How to Care for Your Sugar Maple

5 Things to Know Before and When You Tap

Have a maple tree on your property or thinking of growing one to make your own maple syrup?

The SAPJACK Organic Maple Syrup crew salutes you. For real…what’s more satisfying than the true taste that nature intended?

While tapping a tree and boiling down sap seems simple, it’s not as easy as hanging a bucket. Our maple masters spent years understanding how to keep our trees happy. So here are five basic things they say are important up until and during the tapping process.


Make sure your maple is large enough to be tapped.
Whether you have a tree on your property or are thinking of planting one yourself, it’s important to know that maple tree size is crucial in determining whether it can be tapped. A tree should be at least 10 inches in diameter, measured at 4-1/2 feet from the ground before it gets its first tap.

If you’re growing one yourself, know that these beauties grow to 65-70 feet tall and need space up top and plenty of soil.

Already have an adult tree on your property and wondering how many taps it can accommodate? Keep reading.


Keep your tree happy by following these rules.
More taps aren’t always a good thing. In fact, it can be harmful to your maple tree. Use the following to determine how many taps a particular tree can handle.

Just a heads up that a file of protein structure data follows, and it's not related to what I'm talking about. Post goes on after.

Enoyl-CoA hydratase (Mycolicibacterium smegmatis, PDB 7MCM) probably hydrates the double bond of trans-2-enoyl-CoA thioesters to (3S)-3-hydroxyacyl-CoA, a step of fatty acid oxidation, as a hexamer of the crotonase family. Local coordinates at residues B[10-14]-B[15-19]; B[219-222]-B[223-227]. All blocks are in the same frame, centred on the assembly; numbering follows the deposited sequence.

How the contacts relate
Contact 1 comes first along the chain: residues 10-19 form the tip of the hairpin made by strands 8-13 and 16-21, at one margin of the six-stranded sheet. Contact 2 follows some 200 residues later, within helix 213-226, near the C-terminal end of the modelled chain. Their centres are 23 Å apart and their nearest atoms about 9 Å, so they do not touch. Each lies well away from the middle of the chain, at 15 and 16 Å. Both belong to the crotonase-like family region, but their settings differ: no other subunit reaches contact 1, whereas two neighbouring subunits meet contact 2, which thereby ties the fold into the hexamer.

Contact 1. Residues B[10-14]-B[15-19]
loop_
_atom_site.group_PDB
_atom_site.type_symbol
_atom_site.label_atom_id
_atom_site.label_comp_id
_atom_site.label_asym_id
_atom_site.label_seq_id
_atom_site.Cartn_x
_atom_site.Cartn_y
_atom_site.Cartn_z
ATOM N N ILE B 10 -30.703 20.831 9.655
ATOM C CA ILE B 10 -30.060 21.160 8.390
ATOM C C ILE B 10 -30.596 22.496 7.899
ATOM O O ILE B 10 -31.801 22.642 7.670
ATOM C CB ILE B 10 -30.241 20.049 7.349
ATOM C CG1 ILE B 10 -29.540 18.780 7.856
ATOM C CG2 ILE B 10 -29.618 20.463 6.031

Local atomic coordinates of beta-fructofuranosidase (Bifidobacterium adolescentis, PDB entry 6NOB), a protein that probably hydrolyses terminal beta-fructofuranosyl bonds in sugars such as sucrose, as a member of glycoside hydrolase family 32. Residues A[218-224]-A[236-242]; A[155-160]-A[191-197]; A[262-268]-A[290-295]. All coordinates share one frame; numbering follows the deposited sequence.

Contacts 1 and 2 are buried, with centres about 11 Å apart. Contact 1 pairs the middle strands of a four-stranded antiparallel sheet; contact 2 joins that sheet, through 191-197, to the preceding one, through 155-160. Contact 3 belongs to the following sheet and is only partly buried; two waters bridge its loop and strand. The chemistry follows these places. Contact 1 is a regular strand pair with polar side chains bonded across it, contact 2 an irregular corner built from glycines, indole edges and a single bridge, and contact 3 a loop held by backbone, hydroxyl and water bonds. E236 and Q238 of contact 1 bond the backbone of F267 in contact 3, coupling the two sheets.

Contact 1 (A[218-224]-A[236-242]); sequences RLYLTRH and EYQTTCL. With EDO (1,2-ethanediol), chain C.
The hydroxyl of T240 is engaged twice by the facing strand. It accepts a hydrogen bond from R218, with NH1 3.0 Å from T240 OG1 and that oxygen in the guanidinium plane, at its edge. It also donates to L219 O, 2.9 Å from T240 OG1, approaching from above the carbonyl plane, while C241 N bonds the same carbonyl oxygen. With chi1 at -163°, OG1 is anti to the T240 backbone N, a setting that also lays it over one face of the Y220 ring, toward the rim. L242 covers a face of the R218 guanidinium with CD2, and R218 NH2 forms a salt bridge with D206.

• Trees between 10-20 inches should have no more than one tap.
  • Trees between 20-25 inches can have two taps.
  • Trees over 25 inches can handle three taps but NO TREE should have more than three.


Avoid injuring the tree and maximize yield.
Our crew taps and untaps all our trees EVERY YEAR. You should too because it keeps the trees healthier and happier.

When you’re ready to tap, look for unblemished bark (aka: avoid old tap areas) and drill a hole using a sharp drill bit with a diameter of 7/16 inches. Drill two inches deep for a standard spout and always make the taphole level and horizontal (not at an angle) to ensure the best yield.

Never drill closer than two feet directly over or under former tapholes and no closer than six inches from the side of an old taphole.


Avoid damaging the tree at the moment of truth.

They don’t call it “tapping” for nothing, right?

Take care to lightly tap in the spout so that it is tight enough and cannot be pulled out easily by hand.

Plan to tap during days that are above freezing to further minimize the risk of splitting the tree. Remember to pull your taps at the end of the season to ensure your maple heals up.


Don’t waste a drop of sap or get it contaminated.

It’s not as simple as hanging a bucket on the hook of the spout and chilling out.

Make sure your collection receptacle is covered, so rain, snow and other falling goodies don’t find their way into the sap.

And once sap is flowing, you’ll want to check your sap bucket often. Once it’s full you’ll want to boil it as soon as you can. Sap left in the sun can sour, so collect it regularly and keep it in cold storage.

Seem like a lot of work?

Well…this doesn’t even cover the evaporating process! It’s a labor of love and it’s well worth it if you’ve got the right trees, know-how and motivation!

If you’re lacking any of those things, you’ll be sappy to know SAPJACK has you covered with a full lineup of organic maple products.

So, feel free to enjoy the shade of your maple and while you’re at it, we’ll be up here working to deliver you the true taste of the forest.

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